Dru Hill, InDruPendence Day
Derrick Dunn

Derrick Dunn

Second Listen Sunday: Dru Hill, InDruPendence Day

Following the lukewarm response to Sisqo’s second album in 2001, Dru Hill returned with a new member Scola in 2002 for the vastly underpromoted Dru World Order. The group would spend the next eight years touring and eventually add new member Tao for its fourth album InDRUpendence Day this week’s Second Listen Sunday pick.

Eight years is an eternity in the music business, but Dru Hill had four lead singers, so how would they sound in the age of streaming? The group reunited with past collaborators Keith Sweat, Nate Mooring, and Wirlie Morris, so the potential was there. Initially, I didn’t care for the album as The album’s first half was filled with secondary Will I Am-style beats. The songs sound better suited for Justin Bieber or Bruno Mars instead of a group like Dru Hill.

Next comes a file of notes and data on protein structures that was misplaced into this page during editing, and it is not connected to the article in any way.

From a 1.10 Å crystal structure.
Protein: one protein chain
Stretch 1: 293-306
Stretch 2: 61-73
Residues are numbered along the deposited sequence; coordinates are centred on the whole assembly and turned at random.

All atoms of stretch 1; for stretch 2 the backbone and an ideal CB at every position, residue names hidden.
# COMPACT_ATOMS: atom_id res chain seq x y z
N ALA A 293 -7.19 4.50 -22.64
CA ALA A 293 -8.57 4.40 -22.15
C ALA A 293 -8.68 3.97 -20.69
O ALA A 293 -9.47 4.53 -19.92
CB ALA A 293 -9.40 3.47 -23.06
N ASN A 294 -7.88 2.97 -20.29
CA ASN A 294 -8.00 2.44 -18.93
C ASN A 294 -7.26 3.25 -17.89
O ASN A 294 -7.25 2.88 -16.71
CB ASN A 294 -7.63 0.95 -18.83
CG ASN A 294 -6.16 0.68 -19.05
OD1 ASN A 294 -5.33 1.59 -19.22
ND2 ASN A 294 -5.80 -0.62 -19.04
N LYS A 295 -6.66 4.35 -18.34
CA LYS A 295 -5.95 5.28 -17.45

However, I now realize what Dru Hill was going for, and I won’t fault them for trying to branch out since that sound was the famous sound at the time. The CD starts to pick up with “Remain Silent,” which is the signature Dru Hill slow jam vibe I like. “State of Emergency” follows and is another mood setter while Sisqo & Jazz both have a chance to shine on “Back To The “Future’ & “Love MD.” The album’s final ballad, “Away,” still sounds fresh and would feel right at home on any streaming Black-led series. The album ends with a decent cover of Tears For Fears’ “Everybody Wants To Rule The World.” 

While InDRUpendence Day is my least revisited Dru Hill album, I respect them for trying something new. Besides, Dru Hill has album tracks from its three albums that are better than some people’s biggest hits running streaming in 2023. 

Final Grade: C
InDRUpendence Day is available on most streaming platforms sans Apple Music.

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